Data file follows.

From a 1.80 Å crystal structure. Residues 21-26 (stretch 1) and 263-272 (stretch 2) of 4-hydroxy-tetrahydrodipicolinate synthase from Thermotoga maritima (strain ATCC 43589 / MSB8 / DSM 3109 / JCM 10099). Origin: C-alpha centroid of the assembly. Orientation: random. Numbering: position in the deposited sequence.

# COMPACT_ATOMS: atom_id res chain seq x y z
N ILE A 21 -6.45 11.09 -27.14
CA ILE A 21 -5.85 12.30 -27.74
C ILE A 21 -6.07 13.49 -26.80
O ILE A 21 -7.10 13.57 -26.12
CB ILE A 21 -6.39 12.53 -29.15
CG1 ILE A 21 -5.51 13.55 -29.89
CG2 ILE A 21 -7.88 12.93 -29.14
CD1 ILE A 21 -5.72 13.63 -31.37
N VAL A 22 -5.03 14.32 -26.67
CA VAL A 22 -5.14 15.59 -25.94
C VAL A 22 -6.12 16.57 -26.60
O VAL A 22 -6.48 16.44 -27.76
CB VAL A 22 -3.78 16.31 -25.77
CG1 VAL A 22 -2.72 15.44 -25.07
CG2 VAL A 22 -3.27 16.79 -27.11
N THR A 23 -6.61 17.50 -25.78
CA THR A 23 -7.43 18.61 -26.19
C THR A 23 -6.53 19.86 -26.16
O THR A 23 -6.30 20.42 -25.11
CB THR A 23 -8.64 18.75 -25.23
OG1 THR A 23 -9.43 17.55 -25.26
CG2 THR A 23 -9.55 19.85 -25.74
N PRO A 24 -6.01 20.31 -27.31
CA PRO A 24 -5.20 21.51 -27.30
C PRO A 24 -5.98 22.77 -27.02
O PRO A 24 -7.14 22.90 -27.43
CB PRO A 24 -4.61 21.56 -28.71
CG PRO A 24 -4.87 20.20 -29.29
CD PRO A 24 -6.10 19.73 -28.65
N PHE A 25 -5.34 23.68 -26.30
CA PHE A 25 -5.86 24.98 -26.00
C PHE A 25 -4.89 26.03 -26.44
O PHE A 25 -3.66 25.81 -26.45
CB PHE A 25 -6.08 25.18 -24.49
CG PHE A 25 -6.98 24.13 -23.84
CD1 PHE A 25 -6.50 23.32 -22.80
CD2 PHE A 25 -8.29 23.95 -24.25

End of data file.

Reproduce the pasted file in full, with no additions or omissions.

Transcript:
From a 1.80 Å crystal structure. Residues 21-26 (stretch 1) and 263-272 (stretch 2) of 4-hydroxy-tetrahydrodipicolinate synthase from Thermotoga maritima (strain ATCC 43589 / MSB8 / DSM 3109 / JCM 10099). Origin: C-alpha centroid of the assembly. Orientation: random. Numbering: position in the deposited sequence.

# COMPACT_ATOMS: atom_id res chain seq x y z
N ILE A 21 -6.45 11.09 -27.14
CA ILE A 21 -5.85 12.30 -27.74
C ILE A 21 -6.07 13.49 -26.80
O ILE A 21 -7.10 13.57 -26.12
CB ILE A 21 -6.39 12.53 -29.15
CG1 ILE A 21 -5.51 13.55 -29.89
CG2 ILE A 21 -7.88 12.93 -29.14
CD1 ILE A 21 -5.72 13.63 -31.37
N VAL A 22 -5.03 14.32 -26.67
CA VAL A 22 -5.14 15.59 -25.94
C VAL A 22 -6.12 16.57 -26.60
O VAL A 22 -6.48 16.44 -27.76
CB VAL A 22 -3.78 16.31 -25.77
CG1 VAL A 22 -2.72 15.44 -25.07
CG2 VAL A 22 -3.27 16.79 -27.11
N THR A 23 -6.61 17.50 -25.78
CA THR A 23 -7.43 18.61 -26.19
C THR A 23 -6.53 19.86 -26.16
O THR A 23 -6.30 20.42 -25.11
CB THR A 23 -8.64 18.75 -25.23
OG1 THR A 23 -9.43 17.55 -25.26
CG2 THR A 23 -9.55 19.85 -25.74
N PRO A 24 -6.01 20.31 -27.31
CA PRO A 24 -5.20 21.51 -27.30
C PRO A 24 -5.98 22.77 -27.02
O PRO A 24 -7.14 22.90 -27.43
CB PRO A 24 -4.61 21.56 -28.71
CG PRO A 24 -4.87 20.20 -29.29
CD PRO A 24 -6.10 19.73 -28.65
N PHE A 25 -5.34 23.68 -26.30
CA PHE A 25 -5.86 24.98 -26.00
C PHE A 25 -4.89 26.03 -26.44
O PHE A 25 -3.66 25.81 -26.45
CB PHE A 25 -6.08 25.18 -24.49
CG PHE A 25 -6.98 24.13 -23.84
CD1 PHE A 25 -6.50 23.32 -22.80
CD2 PHE A 25 -8.29 23.95 -24.25